Most Popular in:
Flavor Creation: Composing Savory Flavors
By: Shane McDonald
Posted: December 4, 2007, from the December 2007 issue of P&F magazine.
Purchase This Article
- From P&F Magazine
- December 2007 issue, pg 32—5 pages
- 5 pages
- Adobe PDF for download
- Printed copies mailed to you
From $9 an article
Later, in college I heard the same songs on real stereophonic equipment. It enabled me to hear the pulse of the low, bass notes and the high notes from the guitar or singer.
Creating savory flavors can be likened to composing music. While it is possible to get the basic beef or tomato flavor across with middle notes, true-to-type flavor will incorporate top notes and low notes for an excellent flavor “composition.”
The tongue perceives the basic four taste sensations: sweet, sour, bitter and salty. These are manifestations of well-known water-soluble, non-volatile compounds.
Today, umami is often considered another basic taste sensation and is very important in savory flavor formulation. Roughly translated from Japanese as delicious, it refers to the enhancing properties of chemicals such as monosodium glutamate (MSG) and nucleotides. Umami is a particularly challenging flavor note mainly due to labeling restrictions. MSG has a very negative connotation with many consumers. Hydrolyzed vegetable protein (HVP) is a good source of free glutamate (especially wheat HVP), but is also perceived unfavorably. Nucleotides, most commonly in the form of a 50:50 blend of disodium inosinate and disodium guanylate (I+G)), are an excellent source of umami and can be used synergistically with free glutamate sources. However, it gives consumers the impression of being very chemical. Fortunately, a wide variety of autolyzed yeast extracts (AYE) are commercially available and offer varying degrees of free glutamate and nucleotides. Many commodities have potentiation as well (e.g., tomato paste, Parmesan cheese powder and certain cultured products especially designed to potentiate with clean labels).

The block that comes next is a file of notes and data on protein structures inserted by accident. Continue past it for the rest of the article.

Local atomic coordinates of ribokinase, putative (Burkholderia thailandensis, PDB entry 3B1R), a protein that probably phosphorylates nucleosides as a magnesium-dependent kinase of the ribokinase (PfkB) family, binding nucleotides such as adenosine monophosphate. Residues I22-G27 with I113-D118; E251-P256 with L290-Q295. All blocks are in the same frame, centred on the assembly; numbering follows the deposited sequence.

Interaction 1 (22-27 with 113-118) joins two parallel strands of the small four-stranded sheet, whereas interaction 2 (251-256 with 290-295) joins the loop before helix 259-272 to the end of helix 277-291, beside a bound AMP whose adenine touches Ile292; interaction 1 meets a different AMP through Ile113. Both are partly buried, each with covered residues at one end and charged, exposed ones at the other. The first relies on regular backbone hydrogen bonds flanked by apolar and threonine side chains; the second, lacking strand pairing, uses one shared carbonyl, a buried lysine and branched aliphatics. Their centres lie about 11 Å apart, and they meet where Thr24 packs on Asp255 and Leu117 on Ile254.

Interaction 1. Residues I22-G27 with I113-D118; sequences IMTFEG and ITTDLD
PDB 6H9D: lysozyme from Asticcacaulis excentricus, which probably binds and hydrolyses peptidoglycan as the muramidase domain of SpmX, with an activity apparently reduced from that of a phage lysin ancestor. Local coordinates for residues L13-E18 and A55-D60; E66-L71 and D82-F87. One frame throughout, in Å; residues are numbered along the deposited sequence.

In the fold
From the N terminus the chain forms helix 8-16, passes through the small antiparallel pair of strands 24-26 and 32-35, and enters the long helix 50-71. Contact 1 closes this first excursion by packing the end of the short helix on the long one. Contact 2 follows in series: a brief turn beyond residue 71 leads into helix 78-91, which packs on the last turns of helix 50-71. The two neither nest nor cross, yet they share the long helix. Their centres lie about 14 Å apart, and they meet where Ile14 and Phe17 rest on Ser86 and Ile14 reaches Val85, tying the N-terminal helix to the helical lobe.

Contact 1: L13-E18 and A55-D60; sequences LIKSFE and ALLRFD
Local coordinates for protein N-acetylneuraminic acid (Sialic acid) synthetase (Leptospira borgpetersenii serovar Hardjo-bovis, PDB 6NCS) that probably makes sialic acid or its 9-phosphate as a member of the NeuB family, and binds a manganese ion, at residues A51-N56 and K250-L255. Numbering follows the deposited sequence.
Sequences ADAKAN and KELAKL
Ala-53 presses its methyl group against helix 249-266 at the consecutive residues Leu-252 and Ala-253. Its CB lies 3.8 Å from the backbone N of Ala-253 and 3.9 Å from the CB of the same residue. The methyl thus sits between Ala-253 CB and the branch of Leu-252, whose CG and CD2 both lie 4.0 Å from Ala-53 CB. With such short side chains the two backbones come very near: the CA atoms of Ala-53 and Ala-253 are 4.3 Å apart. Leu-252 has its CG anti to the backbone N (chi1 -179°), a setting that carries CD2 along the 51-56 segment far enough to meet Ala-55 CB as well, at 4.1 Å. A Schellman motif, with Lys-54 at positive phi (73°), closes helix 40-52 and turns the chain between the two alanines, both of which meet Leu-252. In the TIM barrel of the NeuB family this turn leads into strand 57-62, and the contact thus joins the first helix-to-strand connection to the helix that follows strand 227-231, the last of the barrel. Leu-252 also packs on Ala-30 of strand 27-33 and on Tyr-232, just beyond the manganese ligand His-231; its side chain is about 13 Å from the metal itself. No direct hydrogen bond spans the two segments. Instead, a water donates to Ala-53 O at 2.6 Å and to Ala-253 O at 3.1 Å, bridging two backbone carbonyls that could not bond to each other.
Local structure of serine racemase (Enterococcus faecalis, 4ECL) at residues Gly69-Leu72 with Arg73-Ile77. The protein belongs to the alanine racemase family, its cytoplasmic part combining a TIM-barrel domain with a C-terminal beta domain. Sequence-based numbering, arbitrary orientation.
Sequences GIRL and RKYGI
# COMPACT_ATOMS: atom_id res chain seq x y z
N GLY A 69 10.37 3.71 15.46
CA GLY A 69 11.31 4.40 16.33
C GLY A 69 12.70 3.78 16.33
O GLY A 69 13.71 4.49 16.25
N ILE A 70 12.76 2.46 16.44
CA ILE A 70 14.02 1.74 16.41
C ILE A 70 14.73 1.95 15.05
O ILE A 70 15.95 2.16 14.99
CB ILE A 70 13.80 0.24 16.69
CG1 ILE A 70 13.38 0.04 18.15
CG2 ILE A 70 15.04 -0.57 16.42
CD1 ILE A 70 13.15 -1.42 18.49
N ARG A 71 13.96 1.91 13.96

Also contributing low notes are certain sensations of feeling, such as the cooling of menthol in peppermint or the heat of capsaicin in cayenne pepper. The typical sources for low note tastes can be found in T-1.
Other topics discussed: Middle Notes, Top Notes, Example Savory Formulations (grilled beef flavor, cheddar cheese flavor, reaction flavor example)
This is only an excerpt of the full article that appeared in P&F Magazine, but you can purchase the full-text version.